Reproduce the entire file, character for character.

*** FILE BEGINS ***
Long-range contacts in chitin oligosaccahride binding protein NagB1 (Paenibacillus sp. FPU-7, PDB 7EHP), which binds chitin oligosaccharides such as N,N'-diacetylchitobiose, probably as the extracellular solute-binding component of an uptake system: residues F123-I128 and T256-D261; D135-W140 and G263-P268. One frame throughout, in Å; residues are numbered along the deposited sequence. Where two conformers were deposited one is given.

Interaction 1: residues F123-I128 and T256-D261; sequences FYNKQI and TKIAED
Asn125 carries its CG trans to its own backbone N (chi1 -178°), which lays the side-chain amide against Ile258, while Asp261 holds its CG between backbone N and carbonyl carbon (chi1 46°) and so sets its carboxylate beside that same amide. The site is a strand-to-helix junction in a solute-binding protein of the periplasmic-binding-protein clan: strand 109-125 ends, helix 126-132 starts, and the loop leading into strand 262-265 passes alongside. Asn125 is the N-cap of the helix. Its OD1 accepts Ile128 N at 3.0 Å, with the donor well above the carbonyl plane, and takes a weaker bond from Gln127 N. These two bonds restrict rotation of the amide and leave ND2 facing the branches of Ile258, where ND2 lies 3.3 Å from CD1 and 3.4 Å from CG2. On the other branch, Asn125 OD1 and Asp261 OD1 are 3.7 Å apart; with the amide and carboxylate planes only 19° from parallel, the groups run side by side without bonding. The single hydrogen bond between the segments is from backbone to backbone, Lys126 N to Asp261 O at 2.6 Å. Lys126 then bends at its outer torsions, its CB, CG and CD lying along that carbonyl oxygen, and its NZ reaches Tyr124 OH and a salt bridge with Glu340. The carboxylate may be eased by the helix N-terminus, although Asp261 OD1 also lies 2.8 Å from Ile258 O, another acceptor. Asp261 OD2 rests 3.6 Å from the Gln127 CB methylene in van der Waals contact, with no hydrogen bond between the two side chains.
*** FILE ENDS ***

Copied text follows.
Long-range contacts in chitin oligosaccahride binding protein NagB1 (Paenibacillus sp. FPU-7, PDB 7EHP), which binds chitin oligosaccharides such as N,N'-diacetylchitobiose, probably as the extracellular solute-binding component of an uptake system: residues F123-I128 and T256-D261; D135-W140 and G263-P268. One frame throughout, in Å; residues are numbered along the deposited sequence. Where two conformers were deposited one is given.

Interaction 1: residues F123-I128 and T256-D261; sequences FYNKQI and TKIAED
Asn125 carries its CG trans to its own backbone N (chi1 -178°), which lays the side-chain amide against Ile258, while Asp261 holds its CG between backbone N and carbonyl carbon (chi1 46°) and so sets its carboxylate beside that same amide. The site is a strand-to-helix junction in a solute-binding protein of the periplasmic-binding-protein clan: strand 109-125 ends, helix 126-132 starts, and the loop leading into strand 262-265 passes alongside. Asn125 is the N-cap of the helix. Its OD1 accepts Ile128 N at 3.0 Å, with the donor well above the carbonyl plane, and takes a weaker bond from Gln127 N. These two bonds restrict rotation of the amide and leave ND2 facing the branches of Ile258, where ND2 lies 3.3 Å from CD1 and 3.4 Å from CG2. On the other branch, Asn125 OD1 and Asp261 OD1 are 3.7 Å apart; with the amide and carboxylate planes only 19° from parallel, the groups run side by side without bonding. The single hydrogen bond between the segments is from backbone to backbone, Lys126 N to Asp261 O at 2.6 Å. Lys126 then bends at its outer torsions, its CB, CG and CD lying along that carbonyl oxygen, and its NZ reaches Tyr124 OH and a salt bridge with Glu340. The carboxylate may be eased by the helix N-terminus, although Asp261 OD1 also lies 2.8 Å from Ile258 O, another acceptor. Asp261 OD2 rests 3.6 Å from the Gln127 CB methylene in van der Waals contact, with no hydrogen bond between the two side chains.